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OLCC Rulemaking: Requirement for Liquor Liability Insurance

OLCC Rulemaking: Requirement for Liquor Liability Insurance

On April 25, the OLCC initiated the rulemaking process to cleanup the existing rule that requires that retail licensees that sell or serve alcohol for on-premises consumption to maintain a minimum level of liquor liability insurance.  It is important to note that the $300,000 minimum required by this rule is not being raised and thus continues to be lower than most (if not all) licensed businesses should carry.  Talk to your insurer to make sure that you have sufficient coverage.

Many of the changes are purely house keeping.  The proposed changes more clearly outline what is required, who is required to do it, and how the OLCC can verify that it is being done.  No problem.

The big change is in the sanctions.  From the perspective of a licensee, there is good news and bad news.  Let’s start with the bad news.

Bad News.  If a licensee fails to provide timely proof of coverage (at renewals or within 10 days of receiving a request from the OLCC), the OLCC may immediately suspend or refuse to renew the liquor license without a hearing.   Presumably, the suspension would only last until such time that the OLCC was provided with proof of coverage.  This may need to be clarified as the rulemaking progresses.  But, in any case, this would certainly catch the attention of any licensed business and provide extra incentive to maintain the required coverage.  An unintended consequence of this sanction would impact licensed businesses that also had retail contracts with the Oregon State Lottery.  Such businesses would be required to notify the Lottery of the suspension.  As a result, the Lottery would turn off the business’s video lottery machines and conduct an investigation into the underlying basis for the suspension.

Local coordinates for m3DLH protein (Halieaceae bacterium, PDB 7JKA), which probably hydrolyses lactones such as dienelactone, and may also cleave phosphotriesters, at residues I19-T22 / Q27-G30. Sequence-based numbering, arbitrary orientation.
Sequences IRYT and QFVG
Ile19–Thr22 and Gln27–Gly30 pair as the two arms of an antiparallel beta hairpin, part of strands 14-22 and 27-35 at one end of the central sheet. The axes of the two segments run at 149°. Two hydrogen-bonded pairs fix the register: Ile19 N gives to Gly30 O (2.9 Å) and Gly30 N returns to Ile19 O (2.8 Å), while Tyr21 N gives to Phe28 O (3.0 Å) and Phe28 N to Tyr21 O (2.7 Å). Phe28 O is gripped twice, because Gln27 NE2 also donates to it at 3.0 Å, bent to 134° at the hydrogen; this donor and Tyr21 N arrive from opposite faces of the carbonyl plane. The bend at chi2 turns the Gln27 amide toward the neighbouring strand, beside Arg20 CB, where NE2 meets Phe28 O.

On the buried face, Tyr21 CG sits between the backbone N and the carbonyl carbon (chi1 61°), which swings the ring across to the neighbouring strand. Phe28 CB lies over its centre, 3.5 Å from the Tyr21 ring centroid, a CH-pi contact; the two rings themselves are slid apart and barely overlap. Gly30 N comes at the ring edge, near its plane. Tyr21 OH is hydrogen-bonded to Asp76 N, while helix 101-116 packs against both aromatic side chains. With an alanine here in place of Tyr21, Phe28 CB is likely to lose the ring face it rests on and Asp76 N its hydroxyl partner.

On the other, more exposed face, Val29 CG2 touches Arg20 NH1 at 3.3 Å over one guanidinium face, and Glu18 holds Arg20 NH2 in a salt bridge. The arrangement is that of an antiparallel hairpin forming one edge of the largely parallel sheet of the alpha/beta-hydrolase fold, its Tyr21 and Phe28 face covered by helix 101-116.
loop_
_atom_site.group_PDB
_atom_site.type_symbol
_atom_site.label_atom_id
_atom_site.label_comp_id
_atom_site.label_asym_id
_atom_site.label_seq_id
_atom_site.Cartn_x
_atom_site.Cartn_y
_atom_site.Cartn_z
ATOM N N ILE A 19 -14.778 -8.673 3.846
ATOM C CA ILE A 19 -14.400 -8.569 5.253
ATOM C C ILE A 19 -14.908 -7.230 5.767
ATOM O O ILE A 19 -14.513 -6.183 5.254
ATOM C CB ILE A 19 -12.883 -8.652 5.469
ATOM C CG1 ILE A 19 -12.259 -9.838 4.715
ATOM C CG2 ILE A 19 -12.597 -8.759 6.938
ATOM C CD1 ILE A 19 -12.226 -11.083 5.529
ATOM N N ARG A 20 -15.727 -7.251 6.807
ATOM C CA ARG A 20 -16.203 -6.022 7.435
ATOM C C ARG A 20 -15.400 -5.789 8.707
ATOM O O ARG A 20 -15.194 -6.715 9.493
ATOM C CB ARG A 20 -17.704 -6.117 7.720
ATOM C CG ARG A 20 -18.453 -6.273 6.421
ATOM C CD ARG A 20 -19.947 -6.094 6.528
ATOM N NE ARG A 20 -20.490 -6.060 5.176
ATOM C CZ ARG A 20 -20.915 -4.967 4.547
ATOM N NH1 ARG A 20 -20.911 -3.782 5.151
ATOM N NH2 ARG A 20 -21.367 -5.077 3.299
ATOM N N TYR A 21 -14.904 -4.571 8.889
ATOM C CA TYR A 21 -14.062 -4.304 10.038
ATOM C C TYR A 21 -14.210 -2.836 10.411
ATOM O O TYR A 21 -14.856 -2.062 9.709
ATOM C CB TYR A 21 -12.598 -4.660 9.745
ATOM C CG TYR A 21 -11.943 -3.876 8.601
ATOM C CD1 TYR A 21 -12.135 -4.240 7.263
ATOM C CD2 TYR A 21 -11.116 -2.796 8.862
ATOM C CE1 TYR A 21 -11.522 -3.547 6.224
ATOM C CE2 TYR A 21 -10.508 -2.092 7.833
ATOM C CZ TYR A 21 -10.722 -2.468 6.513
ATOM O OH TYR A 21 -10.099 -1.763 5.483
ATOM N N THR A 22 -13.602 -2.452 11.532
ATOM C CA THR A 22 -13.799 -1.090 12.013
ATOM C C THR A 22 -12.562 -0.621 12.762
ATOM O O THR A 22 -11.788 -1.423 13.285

Good News.  The OLCC has dramatically revised the sanctions for failing to maintain liquor liability insurance.  Previously, failure to maintain coverage resulted in a category I violation (the most serious).  The proposed sanction for a first category I violation within two years is cancellation.  Regardless of how long the lapse was, the proposed sanction was the same.  Tough love.

The OLCC is proposing a penalty schedule for this violation in which the proposed sanction will largely be a function of the length of the lapse in coverage.  This makes sense because the proposed sanction would be in direct proportion to the “threat to public health and safety” posed by the lapse in coverage.  The penalty schedule would be as follows:

  1. A lapse in coverage of no more than 30 days will result in a warning. However, the second lapse in coverage of this duration within a two-year period is a Category IV violation;
  2. A lapse in coverage of 31 days to no more than 60 days is a Category III violation;
  3. A lapse in coverage of 61 days to no more than 90 days is a Category II violation; and
  4. A lapse in coverage of 91 days or more is a Category I violation.

Recall that category I violations are the most serious and each subsequent category is less serious in terms of public safety, sanctions, etc.  For more on priority violations, view my earlier post.

Also note that these sanctions would be in addition to the immediate suspension in cases where the OLCC discovered the lapse in coverage at a time that the insurance was lapsed (as opposed to discovering a historic lapse after coverage had been subsequently put back into place).

You can view and follow the rulemaking here.

 

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